"Thanks for helping me get the A+.  I'm going to grad school!" --Simon D., UCLA

  The Web site just for English students       August 18th, 2017 2:54am      
click here to return to MyEnglishTeacher.net home
sign up for FREE English lessons, FREE updates and news, and great offers for English students!
have an English teacher correct your essay, composition, report or any other type of writing
have a professional correct or write your resume and cover letter!
see past lessons that have appeared on MyEnglishTeacher.net!
see this week's FREE English lesson
click here to enter the LIVE chat room
click here for great resources for teachers

buy textbooks and English books at great prices!

contact us--we'd love to hear from you!

 

 

 



Welcome to this week's FREE English lesson on the Web's best site for ESL students and teachers...

Topic:  How to Make Your Writing More Interesting, Part II: Using Different Words to Express "Say"

William said, "I have to leave now." 

Jennifer said, "You don't have to."

William said, "There is someone waiting for me."

Jennifer said, "But what about me."

This is a very boring conversation.  You neither know what they are talking about nor do you know how they are speaking.  Are they mad or glad?  Are they loud or quiet?  Are they upset or calm?  You simply don't know how they feel.  In addition, the above sentences are extremely boring and have no variety of grammar.  Unfortunately, lots of people write like this and don't know how to make it better.

First, use words other than "say."  Using the example above, let's say William is angry and Jennifer is sad.  Without changing what they said, we can still express their feelings by using other words for "say."  Take a look:  

William yelled, "I have to leave now!" 

Jennifer whispered, "You don't have to."

William screamed, "There is someone waiting for me."

Jennifer murmured, "But what about me?"

Now, do you know how William and Jennifer felt?  Do you feel the atmosphere of their conversation?  Of course, you do.  William yelled and screamed.  He was angry.  Jennifer whispered and murmured.  She was probably sad but calm.  You see that by just changing the word "said" into something more expressive and descriptive, the reader understands exactly how the speakers (or characters in a story) feel.  There are lots of words for "say" that can help you become a better writer.  Here is a list of some.

Quiz

Directions: Read the description of the situations.  Then add an alternative word for "said."

1.  Situation: Donald is really happy because he had the winning lottery ticket.

Donald said, "I won.  I have the winning ticket."

_________________________________________

2. Situation: George is really angry because his secretary threw out an envelope containing checks from customers.

George said, "Marcia.  Where is the envelope with this week's checks?  You threw them out."

_________________________________________

3. Situation: Charlie and Sally are sitting on a crowded bus.  Charlie doesn't want anyone to hear what he said to Sally.

Charlie said, "Sally, I love you."

_________________________________________

4.  The old lady was home and she saw a strange person come into her house.  She was very scared and surprised.

The old lady said, "Get out of my house."

_________________________________________

5.  Your boss blamed you for all of the company's problems.  You know it is not your fault and you want to firmly but politely say that it is not your fault.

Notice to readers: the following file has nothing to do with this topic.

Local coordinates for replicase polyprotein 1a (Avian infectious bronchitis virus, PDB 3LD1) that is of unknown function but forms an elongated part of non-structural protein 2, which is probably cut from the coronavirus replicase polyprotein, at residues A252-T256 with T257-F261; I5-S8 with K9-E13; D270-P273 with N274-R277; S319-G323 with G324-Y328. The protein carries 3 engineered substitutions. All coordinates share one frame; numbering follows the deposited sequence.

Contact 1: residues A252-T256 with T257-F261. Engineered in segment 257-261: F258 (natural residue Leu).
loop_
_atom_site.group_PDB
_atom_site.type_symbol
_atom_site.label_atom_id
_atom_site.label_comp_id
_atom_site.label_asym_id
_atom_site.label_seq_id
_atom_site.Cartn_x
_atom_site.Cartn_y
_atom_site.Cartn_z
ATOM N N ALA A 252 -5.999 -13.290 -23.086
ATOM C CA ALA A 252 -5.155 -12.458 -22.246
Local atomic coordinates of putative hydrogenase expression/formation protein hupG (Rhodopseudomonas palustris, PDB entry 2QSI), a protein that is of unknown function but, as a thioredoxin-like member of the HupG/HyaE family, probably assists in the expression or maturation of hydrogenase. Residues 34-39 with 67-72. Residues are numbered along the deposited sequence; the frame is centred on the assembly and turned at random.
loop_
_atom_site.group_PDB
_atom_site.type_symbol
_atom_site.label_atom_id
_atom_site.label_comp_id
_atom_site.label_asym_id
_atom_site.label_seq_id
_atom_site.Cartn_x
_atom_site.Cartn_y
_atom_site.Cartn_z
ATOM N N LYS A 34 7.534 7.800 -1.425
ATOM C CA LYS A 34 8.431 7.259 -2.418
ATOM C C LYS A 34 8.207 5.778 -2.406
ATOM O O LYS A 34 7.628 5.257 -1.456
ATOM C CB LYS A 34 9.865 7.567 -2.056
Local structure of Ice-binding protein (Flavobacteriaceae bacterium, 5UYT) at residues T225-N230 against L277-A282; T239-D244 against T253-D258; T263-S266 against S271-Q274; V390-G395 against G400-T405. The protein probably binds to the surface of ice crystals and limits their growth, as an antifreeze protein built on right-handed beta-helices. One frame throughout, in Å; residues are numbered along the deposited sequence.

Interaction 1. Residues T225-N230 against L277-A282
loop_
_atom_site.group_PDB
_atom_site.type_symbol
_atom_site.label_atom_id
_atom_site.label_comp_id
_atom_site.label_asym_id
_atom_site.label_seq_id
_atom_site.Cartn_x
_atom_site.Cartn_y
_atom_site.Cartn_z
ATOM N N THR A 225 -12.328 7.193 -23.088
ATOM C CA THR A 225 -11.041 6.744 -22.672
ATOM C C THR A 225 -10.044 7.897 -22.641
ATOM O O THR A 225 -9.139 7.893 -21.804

I said, "It is not my fault this company is managed so poorly."

_________________________________________

6.)  Your classmate doesn't understand what the teacher said.

My friend asked, "What does 'break a leg' mean?"

_________________________________________

1.  Answer: Donald screamed/shouted/yelled, "I won.  I have the winning ticket."

     

2.  Answer: George bellowed/roared/hollered, "Marcia.  Where is the envelope with this week's checks?  You threw them out."  

     Explanation: "Bellowed," "roared," and "hollered" are often used when the speaker is upset or angry and uses a loud voice, however, these three words do NOT necessarily mean the speaker is mad.

 

3.  Answer: Charlie whispered/muttered/murmured, "Sally, I love you."

     Explanation: "Mumbled" can be used, but it means to say things in a way that they are not only quiet but also not understandable (as if a person was speaking to himself).

 

4.  Answer: The old lady screeched/shrieked/hollered, "Get out of my house."

     Explanation: "Holler" means to yell, while "screech" and "shriek" mean to yell with a loud, high-pitched voice (like a car speeding then putting on the brakes).

 

5.  Answer: I declared/stated, "It is not my fault this company is managed so poorly."

     Explanation: These words give a firm but calm feeling.

 

6.  Answer: My friend inquired/queried, "What does 'break a leg' mean?"

     Explanation: "Question" is usually a transitive verb which means that an object has to be after it.  For example: My friend questioned the teacher...

Rules to Remember!

1 When you use the above words, they are usually with quoted speech.  Therefore, you use a comma and quotation marks.

Example: Einstein declared, "I found the answer!"

2 When using words that express a loud voice, use an exclamation mark at the end of the quoted speech.  When using questioning words, use a question mark.

Example: Fred yelled, "I got hit by the ball!"

                 Wilma inquired, "Where did it hit you?" 

3

When using the words above, make sure you understand the meaning and the implied feeling .  Some have different meanings and are used in different situations.

Do you want to send this lesson to someone?  Click here!

2000 Advanced Learning Center.  All rights reserved.  If you find an error on this Web site, please email us and let us know.  We appreciate all feedback and suggestions.